. . . . and FYI, the United States shares its birthday with Charles Burney’s first history of music, A General History Of Music From The Earliest Ages To The Present Period.BUrney

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Filippo

 

The Archives and Special Collections invites you to check out our new display featuring pieces from the Mahoney Music Collection. Items now on display in front of the Archives include:

  • Grove’s Dictionary of Music and Musicians, 1st edition
  • The Strad, Vol. 1
  • Portraits of Musical Celebrities, from Steinway & Sons (showing a testimonial from Franz Liszt)
  • “The miracle makers: Stradivari, Guarneri, Olivera”
  • Gabinetto armonico pieno d’instromenti ti sonori, indicati, spiegati, e di nuovo corretti ed accresciuti by Filippo Buonanni (1723)
  • 1616 Map of Cremona, Italy (the oldest item in the Mahoney Music Collection)

 

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John Phillip Sousa is widely known in the world of music as the “March King.”  Yet, his prolific compositional career included operettas, songs, and suites in addition to the more famous 135 individual marches: Stars and Stripes Forever, The Washington Post, Semper Fidelis, The Liberty Bell, Minnesota March, et al.

Sousa was more than an iconic American composer, though.  As a child he studied at the Esputa Conservatory of Music learning violin, piano, voice, and a variety of brass instruments.  When he was just thirteen years old, Sousa began an apprenticeship in the U.S. Marine Band, where he would work for the next seven years.  Besides that, he simultaneously played professional violin in theater orchestras.  He was a child prodigy, it seemed, and it took several years in the music scene for Sousa to give composition a try.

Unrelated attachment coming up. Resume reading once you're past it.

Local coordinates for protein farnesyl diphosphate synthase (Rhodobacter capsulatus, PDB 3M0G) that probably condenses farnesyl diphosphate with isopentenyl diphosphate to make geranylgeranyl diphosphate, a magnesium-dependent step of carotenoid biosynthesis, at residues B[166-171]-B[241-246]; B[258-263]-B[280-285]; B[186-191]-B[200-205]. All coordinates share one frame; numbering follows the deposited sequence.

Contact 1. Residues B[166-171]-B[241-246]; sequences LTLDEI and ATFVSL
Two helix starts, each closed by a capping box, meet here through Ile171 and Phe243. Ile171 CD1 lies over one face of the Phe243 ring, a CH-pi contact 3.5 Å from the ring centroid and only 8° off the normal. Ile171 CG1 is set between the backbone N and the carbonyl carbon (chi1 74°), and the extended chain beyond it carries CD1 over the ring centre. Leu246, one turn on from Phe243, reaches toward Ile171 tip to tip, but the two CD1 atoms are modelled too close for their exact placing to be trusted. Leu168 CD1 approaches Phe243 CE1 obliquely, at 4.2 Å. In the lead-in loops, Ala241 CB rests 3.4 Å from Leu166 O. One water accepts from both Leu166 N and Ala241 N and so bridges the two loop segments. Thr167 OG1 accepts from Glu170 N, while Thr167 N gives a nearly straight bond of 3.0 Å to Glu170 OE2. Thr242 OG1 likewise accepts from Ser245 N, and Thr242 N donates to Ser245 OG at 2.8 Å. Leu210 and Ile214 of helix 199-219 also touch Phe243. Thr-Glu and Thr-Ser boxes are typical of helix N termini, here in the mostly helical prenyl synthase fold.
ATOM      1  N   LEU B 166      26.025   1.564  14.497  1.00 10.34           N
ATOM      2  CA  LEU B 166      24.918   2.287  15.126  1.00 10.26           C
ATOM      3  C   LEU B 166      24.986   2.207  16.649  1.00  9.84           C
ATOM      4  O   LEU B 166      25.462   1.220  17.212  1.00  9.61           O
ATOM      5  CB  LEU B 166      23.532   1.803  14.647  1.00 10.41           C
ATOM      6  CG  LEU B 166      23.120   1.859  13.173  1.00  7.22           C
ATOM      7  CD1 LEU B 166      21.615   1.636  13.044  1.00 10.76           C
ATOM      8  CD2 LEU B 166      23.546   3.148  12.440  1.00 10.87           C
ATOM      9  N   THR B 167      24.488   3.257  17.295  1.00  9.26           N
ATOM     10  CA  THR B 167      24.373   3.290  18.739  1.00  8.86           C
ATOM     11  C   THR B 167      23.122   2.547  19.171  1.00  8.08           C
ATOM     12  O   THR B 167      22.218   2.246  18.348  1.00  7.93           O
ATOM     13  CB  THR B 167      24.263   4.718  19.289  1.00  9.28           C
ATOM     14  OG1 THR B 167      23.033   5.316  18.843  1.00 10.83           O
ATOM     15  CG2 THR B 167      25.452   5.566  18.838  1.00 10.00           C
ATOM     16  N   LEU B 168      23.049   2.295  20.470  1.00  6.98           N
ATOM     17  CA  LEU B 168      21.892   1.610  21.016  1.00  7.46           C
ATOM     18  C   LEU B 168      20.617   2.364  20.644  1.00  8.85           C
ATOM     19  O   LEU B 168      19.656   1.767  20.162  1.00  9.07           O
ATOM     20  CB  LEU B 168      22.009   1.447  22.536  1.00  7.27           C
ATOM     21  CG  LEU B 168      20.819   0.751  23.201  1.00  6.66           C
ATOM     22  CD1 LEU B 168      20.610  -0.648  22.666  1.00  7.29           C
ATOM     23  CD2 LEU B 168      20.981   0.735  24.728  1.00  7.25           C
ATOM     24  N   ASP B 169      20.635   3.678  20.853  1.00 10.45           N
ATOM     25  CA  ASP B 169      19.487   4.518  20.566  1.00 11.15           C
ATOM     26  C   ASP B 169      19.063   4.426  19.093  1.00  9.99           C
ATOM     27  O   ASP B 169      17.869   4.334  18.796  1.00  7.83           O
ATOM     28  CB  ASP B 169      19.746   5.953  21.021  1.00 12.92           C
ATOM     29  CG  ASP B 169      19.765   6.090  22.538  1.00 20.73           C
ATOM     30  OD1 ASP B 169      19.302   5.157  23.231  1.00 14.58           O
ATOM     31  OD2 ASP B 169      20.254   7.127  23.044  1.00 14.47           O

For a number of years, John Phillip Sousa traveled in Vaudeville shows, composed in a variety of genres, conducted, and again played professional violin.  In 1880 he was appointed conductor of the Marine Band, which flourished under his direction.  After that he led a civilian band bearing his name, all the while continuing to compose.  The “Sousa Band” toured the United States until the Great Depression, with a hiatus during World War I when Sousa worked for the Navy, also organizing bands.

Yes, John Phillip Sousa was a truly remarkable fellow, but what does he have to do with the Archives and Special Collections department? 

Recently, while shelving books in the Mahoney Music Collection, a small, green book caught my attention in the “PS” – American literature – section.  On the spine, under the title, gold letters read “John Phillip Sousa.”  I had to investigate.

In fact, Sousa wrote seven books and quite a lot of articles for magazines and journals. Who knew?

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The particular volume I came across is entitled The Fifth String.  Our copy is of the first 1902 publication by the Bowen-Merrill Company.  It retains its original forest-green binding and excellent, period cover art.  Interestingly, the illustrations are by famed American artist Howard Chandler Christy (apparently, in financial difficulties he found illustrating more profitable than painting).